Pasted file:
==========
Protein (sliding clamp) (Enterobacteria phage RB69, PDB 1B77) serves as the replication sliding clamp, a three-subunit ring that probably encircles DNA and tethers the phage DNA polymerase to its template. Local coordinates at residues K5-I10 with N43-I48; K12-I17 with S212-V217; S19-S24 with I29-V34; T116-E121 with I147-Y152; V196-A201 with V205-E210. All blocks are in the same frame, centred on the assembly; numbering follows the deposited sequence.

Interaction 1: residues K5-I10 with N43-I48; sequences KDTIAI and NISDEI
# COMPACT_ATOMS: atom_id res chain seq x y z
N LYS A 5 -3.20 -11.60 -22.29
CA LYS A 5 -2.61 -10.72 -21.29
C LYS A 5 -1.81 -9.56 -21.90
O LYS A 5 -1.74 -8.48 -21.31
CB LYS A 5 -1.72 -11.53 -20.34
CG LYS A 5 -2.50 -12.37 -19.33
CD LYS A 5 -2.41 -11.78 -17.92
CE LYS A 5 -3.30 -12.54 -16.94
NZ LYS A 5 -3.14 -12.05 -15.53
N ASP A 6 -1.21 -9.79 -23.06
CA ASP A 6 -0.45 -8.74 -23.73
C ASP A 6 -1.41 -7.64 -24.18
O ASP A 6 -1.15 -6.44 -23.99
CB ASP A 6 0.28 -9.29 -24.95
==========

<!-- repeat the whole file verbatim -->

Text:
Protein (sliding clamp) (Enterobacteria phage RB69, PDB 1B77) serves as the replication sliding clamp, a three-subunit ring that probably encircles DNA and tethers the phage DNA polymerase to its template. Local coordinates at residues K5-I10 with N43-I48; K12-I17 with S212-V217; S19-S24 with I29-V34; T116-E121 with I147-Y152; V196-A201 with V205-E210. All blocks are in the same frame, centred on the assembly; numbering follows the deposited sequence.

Interaction 1: residues K5-I10 with N43-I48; sequences KDTIAI and NISDEI
# COMPACT_ATOMS: atom_id res chain seq x y z
N LYS A 5 -3.20 -11.60 -22.29
CA LYS A 5 -2.61 -10.72 -21.29
C LYS A 5 -1.81 -9.56 -21.90
O LYS A 5 -1.74 -8.48 -21.31
CB LYS A 5 -1.72 -11.53 -20.34
CG LYS A 5 -2.50 -12.37 -19.33
CD LYS A 5 -2.41 -11.78 -17.92
CE LYS A 5 -3.30 -12.54 -16.94
NZ LYS A 5 -3.14 -12.05 -15.53
N ASP A 6 -1.21 -9.79 -23.06
CA ASP A 6 -0.45 -8.74 -23.73
C ASP A 6 -1.41 -7.64 -24.18
O ASP A 6 -1.15 -6.44 -23.99
CB ASP A 6 0.28 -9.29 -24.95